So, I logged out of Facebook and Twitter a week ago, and it feels great. I’m not going back for a while. If you see this post, because it flashed up on one of these sites, it’s because I sent it there. I’m not online.
I finished Almost Surely. I got three ‘proof’ copies printed so that my beta readers could read the story, and highlight any issues they might stumble across. Already, I’ve adjusted the formatting, and I’ve received my first batch of feedback (thanks mum!). I’m well on my way to having the final (FINAL) manuscript, ready for release, in October. Everything is going swimmingly.
Pre-orders for the kindle edition are live, now. (peep the link below)
The print edition will be out on October 23rd, but for reasons beyond my understanding, Amazon do not allow for print-copy pre-orders. I don’t know why that is. And because of the hullabaloo revolving the release of The Surrogate, I won’t hit ‘make this live, now!’ on the KDP site until the day before release. £8.99 will be the Print RRP. £3.49 on Kindle.
A little background on Almost Surely
I began writing Almost Surely in October 2013. I broke my ankle playing basketball, and I was off work, on sick leave. I was 75% of the way through writing my first novel (then titled ‘Miles.’), and I just felt something. I had watched The Adjustment Bureau, a movie based on the short story ‘The Adjustment Team,’ by Philip K Dick, and it left me with many, many questions. These, I explored, and the result was a novel I called ‘The Pass.’
I can’t even remember why I called it that, but with all things artistic, they’re never really finished, are they? The Pass morphed into Almost Surely (a title that most won’t understand until they read the thing), and ‘Miles,’ the novel I had been writing, evolved into something I’m now calling ‘Lucid.’
I began Almost Surely in the October of 2013, and I finished the first draft sometime in 2015. It was a hard journey because it was the first story I had ever written which was not P.O.V.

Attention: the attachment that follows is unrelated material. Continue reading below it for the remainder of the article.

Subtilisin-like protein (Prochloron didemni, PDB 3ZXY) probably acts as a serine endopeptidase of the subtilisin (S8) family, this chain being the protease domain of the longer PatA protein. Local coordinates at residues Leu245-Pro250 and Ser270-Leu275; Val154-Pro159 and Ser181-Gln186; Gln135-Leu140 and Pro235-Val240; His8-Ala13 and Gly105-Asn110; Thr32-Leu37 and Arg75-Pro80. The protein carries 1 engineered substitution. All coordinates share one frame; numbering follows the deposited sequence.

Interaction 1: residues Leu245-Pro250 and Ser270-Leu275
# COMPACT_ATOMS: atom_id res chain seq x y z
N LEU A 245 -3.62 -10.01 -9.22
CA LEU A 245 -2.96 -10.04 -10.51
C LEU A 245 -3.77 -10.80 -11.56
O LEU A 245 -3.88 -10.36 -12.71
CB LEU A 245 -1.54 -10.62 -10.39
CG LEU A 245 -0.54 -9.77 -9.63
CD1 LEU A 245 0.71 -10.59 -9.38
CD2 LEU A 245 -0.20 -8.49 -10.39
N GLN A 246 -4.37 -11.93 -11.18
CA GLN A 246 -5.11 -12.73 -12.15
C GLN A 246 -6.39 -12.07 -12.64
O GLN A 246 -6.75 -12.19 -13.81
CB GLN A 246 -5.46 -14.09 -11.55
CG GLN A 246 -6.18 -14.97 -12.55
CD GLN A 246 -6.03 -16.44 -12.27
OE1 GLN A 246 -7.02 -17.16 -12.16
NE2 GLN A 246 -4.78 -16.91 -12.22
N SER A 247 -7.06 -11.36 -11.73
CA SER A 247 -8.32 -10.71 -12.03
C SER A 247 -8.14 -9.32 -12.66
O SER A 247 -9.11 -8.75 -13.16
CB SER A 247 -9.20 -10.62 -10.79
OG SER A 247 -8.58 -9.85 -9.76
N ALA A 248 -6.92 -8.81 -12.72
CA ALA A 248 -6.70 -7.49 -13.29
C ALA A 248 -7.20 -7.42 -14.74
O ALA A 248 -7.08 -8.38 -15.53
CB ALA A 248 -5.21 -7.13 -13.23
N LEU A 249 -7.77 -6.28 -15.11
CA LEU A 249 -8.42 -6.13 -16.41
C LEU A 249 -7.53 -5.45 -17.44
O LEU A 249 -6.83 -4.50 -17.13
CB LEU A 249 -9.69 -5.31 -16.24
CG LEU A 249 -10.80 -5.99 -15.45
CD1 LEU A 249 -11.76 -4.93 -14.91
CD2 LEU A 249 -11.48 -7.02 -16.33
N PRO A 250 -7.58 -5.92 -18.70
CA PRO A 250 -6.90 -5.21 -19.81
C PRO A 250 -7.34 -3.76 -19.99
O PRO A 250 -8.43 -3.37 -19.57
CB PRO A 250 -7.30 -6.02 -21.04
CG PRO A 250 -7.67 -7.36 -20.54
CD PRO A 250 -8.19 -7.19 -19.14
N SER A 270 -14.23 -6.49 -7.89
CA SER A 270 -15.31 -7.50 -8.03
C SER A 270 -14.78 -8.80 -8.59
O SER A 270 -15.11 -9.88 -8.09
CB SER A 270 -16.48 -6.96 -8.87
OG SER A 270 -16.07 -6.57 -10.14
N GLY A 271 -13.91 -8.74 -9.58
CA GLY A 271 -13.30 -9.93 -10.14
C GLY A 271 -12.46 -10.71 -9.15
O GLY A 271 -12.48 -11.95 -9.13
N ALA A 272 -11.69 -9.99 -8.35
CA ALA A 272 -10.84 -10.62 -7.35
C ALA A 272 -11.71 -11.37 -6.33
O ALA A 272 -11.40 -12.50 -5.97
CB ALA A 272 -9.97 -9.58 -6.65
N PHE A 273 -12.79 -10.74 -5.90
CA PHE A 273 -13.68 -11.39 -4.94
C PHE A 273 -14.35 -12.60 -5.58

One of the biggest pitfalls was (due to my below-average GCSE English grade, and my overall ‘I don’t give a fuck’-ness) that I did not understand the difference between past and present tense. Sounds silly, doesn’t it? So, combining that with a new narrative style, yeah, it was hard, hard work. I’ve always felt confident with the story, but the execution was severely lacking. That was until I re-wrote it, this year. I’m finally happy with it, now.
I can’t wait for you to see it.
October 23rd. Mark it in your diaries, if you have them…
My creative process.
It’s extremely rare for me to concentrate on only one project, at a time. As I mentioned, above, I was ¾ of the way through writing Miles/Lucid when I began Almost Surely. I hated the idea of leaving the first project unfinished, so I wrote a rough outline for A.S. and dove back into Lucid. I finished that and then jumped right back into A.S.
Before finishing A.S, I wrote a tester chapter for The Surrogate, specs for 2020’s release, (I’ll talk about this, later) and I began work on Lucid’s follow up, too. It was only last year (2017) that I finished all of these projects.
After I finished these, (four novels and one novella, count ‘em!) I promised myself that I would take some time out to polish them. I started work on a new novella before I really knew what I was doing. I wrote that throughout December, and I finished it in the first week of January. From then, until now, I’ve done nothing but work on Almost Surely.
Now that A.S is done, (barring any small corrections before release) I have nothing on my plate!